What is an AV Technician?

(Video transcript) Hi I'm Paul Donovan. Welcome.

I'm glad you asked the question. AV stands for Audio and Visual. Audio is things related to sound. That could be microphones, speakers and various cables and wires related to sound. Visual is referring to just about anything that has to do with the video and visual aspect of a performance or an event. It can be the staging, the drapes, the lighting, the props, but it can also mean technology such as PowerPoint, slides overhead projectors, as well as, of course, the actual creation of it. And don't forget visual also included the use of cameras.

An AV Technician, an audio visual technician, is someone who's well versed in just about all the equipment that they are going to be involved with. They need to understand not only how to set it up, but also how to configure it and operate it.

Many events can include things like: trade shows, stage performances, concerts, conferences, meetings and training sessions, webinars, press conferences, special events, such as weddings or funerals. Press releases. Product releases. And so much more. Just about everything these days needs some form of audio visual need. Even something simple as a video like this.

There are really two types of AV technicians in the market. There's the setup or teardown crew. And then there's the show operator.

The setup and teardown crew, these are the ones who sometimes we lovingly call them the "grunt" workers, but not all of them are. These are the guys who have to haul the equipment, do the heavy lifting do the setup, and even be able to configure the equipment to a certain extent. They don't necessarily have to be professional at operating the equipment. They do need to know how to at least plug it in, turn it on. and configure it at the basic settings. You often see AV technicians coming ahead of time before event is over (starting). A lot of times these people are coming really early in the morning. They also come at the end of the event to tear it all down. That means they are there late. They have a wide variety of hours and activity. And not always is the setup grew and teardown, crew or the strike crew, the same people. Often times they will be completely different people. They don't have to specially know every piece of equipment. But they should at least at minimum know how to run the cables, plug things in, and and turn on the device. on. Configuring the equipment is important too. There are some AV technicians who are setup and strike who understand how to configure the machines and the equipment as needed.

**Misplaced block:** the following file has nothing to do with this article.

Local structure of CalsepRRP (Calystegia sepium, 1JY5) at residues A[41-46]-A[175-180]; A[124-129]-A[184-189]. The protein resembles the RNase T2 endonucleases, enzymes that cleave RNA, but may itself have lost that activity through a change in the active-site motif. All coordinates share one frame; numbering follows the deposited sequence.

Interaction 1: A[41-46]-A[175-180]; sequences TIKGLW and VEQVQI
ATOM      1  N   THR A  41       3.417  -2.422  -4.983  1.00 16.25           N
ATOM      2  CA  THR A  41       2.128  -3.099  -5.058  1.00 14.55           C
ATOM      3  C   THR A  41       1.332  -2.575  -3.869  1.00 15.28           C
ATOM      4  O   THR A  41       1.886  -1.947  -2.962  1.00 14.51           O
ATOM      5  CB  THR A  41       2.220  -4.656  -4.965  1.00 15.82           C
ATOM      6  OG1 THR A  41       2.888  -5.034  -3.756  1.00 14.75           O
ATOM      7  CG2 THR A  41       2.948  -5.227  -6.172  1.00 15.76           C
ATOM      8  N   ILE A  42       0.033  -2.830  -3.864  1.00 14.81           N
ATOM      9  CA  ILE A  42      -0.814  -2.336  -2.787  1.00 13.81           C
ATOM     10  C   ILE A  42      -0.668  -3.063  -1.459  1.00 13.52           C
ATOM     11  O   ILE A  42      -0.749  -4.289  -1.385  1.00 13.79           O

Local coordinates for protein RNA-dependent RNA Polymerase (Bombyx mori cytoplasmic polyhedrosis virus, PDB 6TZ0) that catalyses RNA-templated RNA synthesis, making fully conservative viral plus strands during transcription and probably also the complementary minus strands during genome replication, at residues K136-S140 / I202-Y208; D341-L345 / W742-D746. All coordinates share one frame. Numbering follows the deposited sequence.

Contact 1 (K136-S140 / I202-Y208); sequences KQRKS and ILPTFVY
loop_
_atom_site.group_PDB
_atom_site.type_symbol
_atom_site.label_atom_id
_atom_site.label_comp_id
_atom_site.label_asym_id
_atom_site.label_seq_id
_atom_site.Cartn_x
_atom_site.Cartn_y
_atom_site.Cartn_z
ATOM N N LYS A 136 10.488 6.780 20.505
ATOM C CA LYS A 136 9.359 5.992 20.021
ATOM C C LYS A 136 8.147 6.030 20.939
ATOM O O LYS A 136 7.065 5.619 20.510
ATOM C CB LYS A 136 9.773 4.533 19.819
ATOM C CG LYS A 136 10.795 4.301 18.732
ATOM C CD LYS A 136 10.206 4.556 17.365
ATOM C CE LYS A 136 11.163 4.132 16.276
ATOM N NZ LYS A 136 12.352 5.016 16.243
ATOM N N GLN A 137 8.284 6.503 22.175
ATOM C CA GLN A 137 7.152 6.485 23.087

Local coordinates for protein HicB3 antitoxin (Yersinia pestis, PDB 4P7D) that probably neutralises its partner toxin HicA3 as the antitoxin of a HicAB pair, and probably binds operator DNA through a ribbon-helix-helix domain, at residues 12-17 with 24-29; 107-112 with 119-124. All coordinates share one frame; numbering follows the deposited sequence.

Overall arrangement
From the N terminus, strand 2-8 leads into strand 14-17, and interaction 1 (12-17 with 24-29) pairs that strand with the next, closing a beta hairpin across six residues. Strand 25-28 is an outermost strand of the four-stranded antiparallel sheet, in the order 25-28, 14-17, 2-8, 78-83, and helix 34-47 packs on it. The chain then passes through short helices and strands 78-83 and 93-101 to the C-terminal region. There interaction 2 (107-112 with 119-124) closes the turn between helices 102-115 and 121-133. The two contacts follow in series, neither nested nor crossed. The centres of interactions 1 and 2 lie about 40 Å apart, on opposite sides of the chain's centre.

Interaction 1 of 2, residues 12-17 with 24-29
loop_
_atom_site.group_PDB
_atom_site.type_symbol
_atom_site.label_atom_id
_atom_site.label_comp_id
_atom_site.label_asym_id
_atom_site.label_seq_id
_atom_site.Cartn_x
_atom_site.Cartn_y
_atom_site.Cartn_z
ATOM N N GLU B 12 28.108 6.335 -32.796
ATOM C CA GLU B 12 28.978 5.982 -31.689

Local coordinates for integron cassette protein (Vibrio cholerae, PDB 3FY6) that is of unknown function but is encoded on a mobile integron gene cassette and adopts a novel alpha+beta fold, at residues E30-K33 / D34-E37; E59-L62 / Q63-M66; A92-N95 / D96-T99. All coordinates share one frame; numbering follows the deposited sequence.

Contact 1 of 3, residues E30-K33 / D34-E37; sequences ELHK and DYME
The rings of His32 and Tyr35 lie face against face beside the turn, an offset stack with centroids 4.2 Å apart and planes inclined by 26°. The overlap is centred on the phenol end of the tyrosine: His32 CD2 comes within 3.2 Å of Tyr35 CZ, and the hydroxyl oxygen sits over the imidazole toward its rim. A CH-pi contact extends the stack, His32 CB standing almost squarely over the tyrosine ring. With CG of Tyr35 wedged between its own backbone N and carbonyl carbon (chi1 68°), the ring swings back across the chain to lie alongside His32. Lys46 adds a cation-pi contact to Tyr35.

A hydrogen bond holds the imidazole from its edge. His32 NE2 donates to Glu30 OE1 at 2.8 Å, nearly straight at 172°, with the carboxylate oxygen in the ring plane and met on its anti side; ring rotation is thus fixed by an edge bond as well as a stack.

The second group of people are the operators. This is the one that I like to do, because that's where I do a lot of my own work. They have to have two basic talents.

Firstly, is they have to be able to configure and operate the equipment that will be used for the event that they are working for. And secondly, they need to be able to interact with the client, or the presenters, or the talent. Depending on the type of event. Of course, these guys are usually working in a team, sometimes its a team of one, but other times working with many different people. They have to be able to get along with the team members and even along with the client. So there's got to be a lot of people skills. associated with an operator.

The entire industry the audio visual industry, is based on a schedule that is totally erratic. There is no nine to five in this business. There are a lot of downtimes when there are very few events, and then there are busy times when you'll be overtime and sometimes overtime on top of overtime. There really isn't a lot of standard. Wage rates can vary depending on if your employer is a small av company or an international company. And also there are union and non-union contractor that hire people.

The smaller av companies tend to be paying on the lower end of the wage scale and they also tend to have the most erratic working schedules. Setup and strike crews, for example, can expect wages between $12 and $25 per hour, more leaning on the twelve side than on the twenty-five dollar side. Show event operators, the other group, they tend to get a little bit more, depending on their experience and talent. They can probably see between $15 and $30 an hour. Some of the really talented special are paid a whole lot more, especially those in the movie industry.

Most av technicians are freelance. Sometimes called contract workers. It depends on how you work in your life, and so on. You'll find that a lot of time, especially the show operators, tend to be freelancers. If they are freelancers they work for a lot of different companies.

Most companies have a 4-hour minimum call. So if they call you in to do an event you can expect to have at least four hours of work. Some of the freelancers will negotiate day rate, half-day rate, things like that.

Because freelancers, or contract workers, are often they work for many different companies and they are often hired because of their special experience and ability they are hired for the event and then that's the end of their responsibility. They have to do their best at what they do as well as still continue to make the company they are working for look good. So its often hard when you work for two or three companies that might be a fierce competition in the market each time you work for those different companies you have to be the face of that company. Its a little bit awkward when you are working for multiple companies.